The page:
Dear fellow travellers
It was ten years ago this morning that the citizens of a couple of villages in central Europe awoke to find that they were in a different country. The thirty-two inhabitants of Sidonie, a ramshackle sort of place strung out along the bank of the Vlárka river, found that they now lived in the Czech Republic. When they retired to bed the previous evening, they were in Slovakia.
Sidonie was not the only place to change hands on that July day. Fifty kilometres away to the southwest, the hamlet of U Sabotu was ceded to Slovakia by the Czech Republic. Most of the population secured a handsome financial windfall from the Prague government, which compensated Czech citizens in U Sabotu for the inconvenience of suddenly finding themselves in a foreign country. Slovak politicians rushed into town, a brass band played and there were generous supplies of slivovic. Ivan Gasparovic (the same man who nowadays is President of Slovakia) made a nice speech welcoming everyone in U Sabotu to Slovakia, but meanwhile many of the residents were already busy packing their bags and combing the property pages in search of a new home back in the Czech Republic - this time, presumably, taking care to choose a place suitably distant from any international borders.
Ten years on, and it is hard to remember that things were ever any different from how they are today. Most of the citizens of Sidonie willingly accepted Czech citizenship. The only road to the village still criss-crosses the border several times, but it is rare that officials bother to stop anyone on the road to Sidonie. Down in U Sabotu a goodly number of Czech residents did indeed leave, using their compensation to buy new homes in the Czech Republic. But they kept their old U Sabotu properties too, and still they return on holidays and weekends for a vacation in the foreign village that was once home.
When the Czech and Slovak Republics were united as a single country, prior to 1993, there was never any border in these parts. The velvet divorce created a new frontier. The 1997 adjustments tidied up that frontier, ironing out a few kinks and so trimming over thirty kilometres off the overall length of the mutual border between the two countries. The maps in government offices in Bratislava and Prague looked that little bit neater, the bureaucrats were happy and - so it seems - were most of those who lived in the two villages that were affected by the territorial exchanges.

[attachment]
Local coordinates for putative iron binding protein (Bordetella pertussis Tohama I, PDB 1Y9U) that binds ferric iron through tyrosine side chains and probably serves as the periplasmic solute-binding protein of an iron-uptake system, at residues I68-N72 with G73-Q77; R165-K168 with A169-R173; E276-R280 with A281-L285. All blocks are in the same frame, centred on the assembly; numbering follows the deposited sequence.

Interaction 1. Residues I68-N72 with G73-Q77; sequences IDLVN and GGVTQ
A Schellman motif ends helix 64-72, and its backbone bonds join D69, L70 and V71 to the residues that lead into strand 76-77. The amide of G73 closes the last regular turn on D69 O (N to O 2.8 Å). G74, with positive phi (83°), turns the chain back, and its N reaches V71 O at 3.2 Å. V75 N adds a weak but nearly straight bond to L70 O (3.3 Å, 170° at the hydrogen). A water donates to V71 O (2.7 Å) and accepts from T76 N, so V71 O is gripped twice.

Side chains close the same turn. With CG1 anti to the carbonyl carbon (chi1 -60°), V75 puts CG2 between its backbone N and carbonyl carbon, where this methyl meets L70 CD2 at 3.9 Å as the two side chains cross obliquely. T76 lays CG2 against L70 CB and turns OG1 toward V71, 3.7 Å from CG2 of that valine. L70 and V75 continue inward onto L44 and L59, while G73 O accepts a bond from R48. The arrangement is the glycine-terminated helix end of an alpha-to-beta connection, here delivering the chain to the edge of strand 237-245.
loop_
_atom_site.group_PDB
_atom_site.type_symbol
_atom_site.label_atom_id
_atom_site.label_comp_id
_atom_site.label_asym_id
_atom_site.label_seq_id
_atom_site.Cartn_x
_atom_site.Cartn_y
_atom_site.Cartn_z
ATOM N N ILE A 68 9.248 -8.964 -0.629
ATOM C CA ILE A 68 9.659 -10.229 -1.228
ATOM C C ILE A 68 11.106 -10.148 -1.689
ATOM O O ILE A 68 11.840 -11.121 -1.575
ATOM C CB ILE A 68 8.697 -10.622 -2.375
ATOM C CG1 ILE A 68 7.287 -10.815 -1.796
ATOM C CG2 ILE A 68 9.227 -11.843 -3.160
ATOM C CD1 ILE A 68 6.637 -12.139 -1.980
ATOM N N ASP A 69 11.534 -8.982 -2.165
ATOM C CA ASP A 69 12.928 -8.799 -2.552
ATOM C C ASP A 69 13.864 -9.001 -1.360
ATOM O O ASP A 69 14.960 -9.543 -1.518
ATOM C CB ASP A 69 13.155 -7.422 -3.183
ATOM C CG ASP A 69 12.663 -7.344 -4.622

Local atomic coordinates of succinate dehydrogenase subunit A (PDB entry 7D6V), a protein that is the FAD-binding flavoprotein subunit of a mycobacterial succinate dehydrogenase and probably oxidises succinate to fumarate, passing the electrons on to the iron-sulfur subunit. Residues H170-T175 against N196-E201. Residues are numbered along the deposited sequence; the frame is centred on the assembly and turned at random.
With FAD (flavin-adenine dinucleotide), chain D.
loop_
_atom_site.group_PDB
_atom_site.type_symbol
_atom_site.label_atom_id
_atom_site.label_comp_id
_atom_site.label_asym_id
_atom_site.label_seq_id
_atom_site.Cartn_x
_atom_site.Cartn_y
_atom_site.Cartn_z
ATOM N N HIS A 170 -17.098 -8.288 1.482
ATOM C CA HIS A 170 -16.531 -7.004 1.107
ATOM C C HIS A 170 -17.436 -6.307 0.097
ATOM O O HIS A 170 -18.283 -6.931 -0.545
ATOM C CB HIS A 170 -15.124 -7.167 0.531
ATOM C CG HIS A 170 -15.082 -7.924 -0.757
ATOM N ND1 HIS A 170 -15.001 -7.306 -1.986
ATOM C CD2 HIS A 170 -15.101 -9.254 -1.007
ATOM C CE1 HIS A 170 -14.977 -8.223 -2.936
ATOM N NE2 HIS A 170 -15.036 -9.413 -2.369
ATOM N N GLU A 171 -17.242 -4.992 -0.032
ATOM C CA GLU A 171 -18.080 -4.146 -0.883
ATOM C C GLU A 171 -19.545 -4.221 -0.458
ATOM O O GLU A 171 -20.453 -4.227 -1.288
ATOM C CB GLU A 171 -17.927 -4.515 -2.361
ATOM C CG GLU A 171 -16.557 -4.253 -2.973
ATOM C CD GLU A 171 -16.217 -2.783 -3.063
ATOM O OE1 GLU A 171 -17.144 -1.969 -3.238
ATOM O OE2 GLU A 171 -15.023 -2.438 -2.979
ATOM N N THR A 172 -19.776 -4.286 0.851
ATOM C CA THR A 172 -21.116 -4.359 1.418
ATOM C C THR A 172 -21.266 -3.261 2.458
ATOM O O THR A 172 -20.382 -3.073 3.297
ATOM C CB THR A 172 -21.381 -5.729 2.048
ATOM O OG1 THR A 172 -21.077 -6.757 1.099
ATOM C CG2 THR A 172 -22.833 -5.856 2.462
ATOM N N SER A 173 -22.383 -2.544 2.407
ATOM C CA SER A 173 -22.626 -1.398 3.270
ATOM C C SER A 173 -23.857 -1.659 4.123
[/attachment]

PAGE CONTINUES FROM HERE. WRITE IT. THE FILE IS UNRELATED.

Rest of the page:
There are always good reasons for visiting Veurne, a hugely attractive little town in western Belgium just a dozen kilometres from the coast. It is as appealing today as ever it was when the poet Rilke spent a summer here a hundred years ago. This coming Sunday, Veurne hosts one of Europe's most remarkable spectacles. At 3.30 pm the Boetprocessie, or procession of penitents, gets under way. In a tradition that goes back to 1637, the event presents tableaux from Christ's life followed by an extraordinary procession of hooded figures. Draped in their cowls, Veurne's penitents believe that participation in the procession is a good way of warding off war and plague and bringing a little good luck for the year ahead. Veurne's annual procession, always on the last Sunday in July, is a moment for reflection. For some of the participants, it is very evidently an afternoon of real devotional atonement. For some of those who flock into town to watch this spooky spectacle, it is just another excuse to spend a summer Sunday in one of the most beautiful small towns in western Flanders.